According to a report by the Wall Street Journal, Kodak is fighting Apple's efforts to have a federal judge promptly resolve the patent ownership question, asking instead that the matter be handled by a bankruptcy judge so the company's restructuring plan can continue.
Kodak initially sued Apple over patent claims related to digital imaging in January 2010, which was answered by Apple's claim that it actually owned the rights to the patents Kodak was trying to use against it.
Kodak subsequently filed for bankruptcy on January 19, a step which automatically halted all litigation cases being brought against it, including claims by Apple and RIM.
Kodak's chief executive Antonio Perez noted that "Chapter 11 gives us the best opportunities to maximize the value [â¦ of] our digital capture patents, which are essential for a wide range of mobile and other consumer electronic devices that capture digital images and have generated over $3 billion of licensing revenues since 2003."
Last month, Apple sought to reopen its litigation, based on Apple's assertion that Kodak is attempting to sell off patents that actually belong to it, related to a partnership between the two companies in the early 1990s to develop the QuickTake digital camera.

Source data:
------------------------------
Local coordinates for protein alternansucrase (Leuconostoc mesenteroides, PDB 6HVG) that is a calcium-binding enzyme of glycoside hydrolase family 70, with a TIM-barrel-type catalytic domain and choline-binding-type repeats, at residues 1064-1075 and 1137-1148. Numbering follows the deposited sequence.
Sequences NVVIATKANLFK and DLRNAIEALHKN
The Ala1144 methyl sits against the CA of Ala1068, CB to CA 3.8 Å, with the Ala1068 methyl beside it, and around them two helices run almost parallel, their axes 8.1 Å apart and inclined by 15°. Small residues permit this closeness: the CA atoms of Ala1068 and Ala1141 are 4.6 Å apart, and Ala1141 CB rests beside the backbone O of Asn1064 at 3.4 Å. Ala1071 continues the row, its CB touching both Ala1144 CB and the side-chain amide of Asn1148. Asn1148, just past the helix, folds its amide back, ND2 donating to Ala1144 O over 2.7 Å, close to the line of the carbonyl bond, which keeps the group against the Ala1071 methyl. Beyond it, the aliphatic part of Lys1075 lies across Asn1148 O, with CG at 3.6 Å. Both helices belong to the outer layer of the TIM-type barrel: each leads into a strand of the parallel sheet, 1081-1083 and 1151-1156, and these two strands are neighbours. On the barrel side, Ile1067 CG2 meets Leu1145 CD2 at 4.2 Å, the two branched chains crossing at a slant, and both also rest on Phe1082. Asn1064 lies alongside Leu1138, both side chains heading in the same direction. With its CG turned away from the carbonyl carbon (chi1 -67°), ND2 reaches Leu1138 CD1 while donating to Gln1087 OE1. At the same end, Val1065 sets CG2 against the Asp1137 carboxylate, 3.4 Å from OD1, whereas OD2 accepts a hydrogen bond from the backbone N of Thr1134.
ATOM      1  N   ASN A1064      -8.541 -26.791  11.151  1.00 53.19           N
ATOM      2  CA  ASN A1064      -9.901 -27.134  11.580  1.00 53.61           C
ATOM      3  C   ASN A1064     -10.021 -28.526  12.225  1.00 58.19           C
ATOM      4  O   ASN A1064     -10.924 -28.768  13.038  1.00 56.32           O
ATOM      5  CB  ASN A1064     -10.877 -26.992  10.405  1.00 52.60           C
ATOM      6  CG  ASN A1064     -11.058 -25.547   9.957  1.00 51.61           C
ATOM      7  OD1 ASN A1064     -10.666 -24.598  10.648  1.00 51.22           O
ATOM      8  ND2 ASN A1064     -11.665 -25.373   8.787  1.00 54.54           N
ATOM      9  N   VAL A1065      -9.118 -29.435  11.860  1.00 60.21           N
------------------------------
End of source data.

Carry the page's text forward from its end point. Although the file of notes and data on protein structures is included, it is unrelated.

"Until this ownership dispute is decided," Apple's attorneys wrote in a filing, "any such sale that includes the...patent would be inappropriate and harm Apple irreparably." Apple states that Kodak "misappropriated" its own technology to apply for the patent, something Kodak calls "baseless."
Apple's motion seeks to lift Kodak's protection from new and existing litigation initiated by its Chaper 11 filing, which Kodak said would put its restructuring plans in "substantial risk" by "opening the floodgates" to similar claims from other parties.
Kodak told the bankruptcy court that Apple is "seeking what it sees as a tactical advantage in having its ownership claims resolved outside this court," and stated, "Apple's preferred course of actionâto ask another court to decide the critical issue of what constitutes property of the estate and how that property is to be used to maximize value for creditorsâshould be rejected," calling Apple's concerns about potential damages "crocodile tears."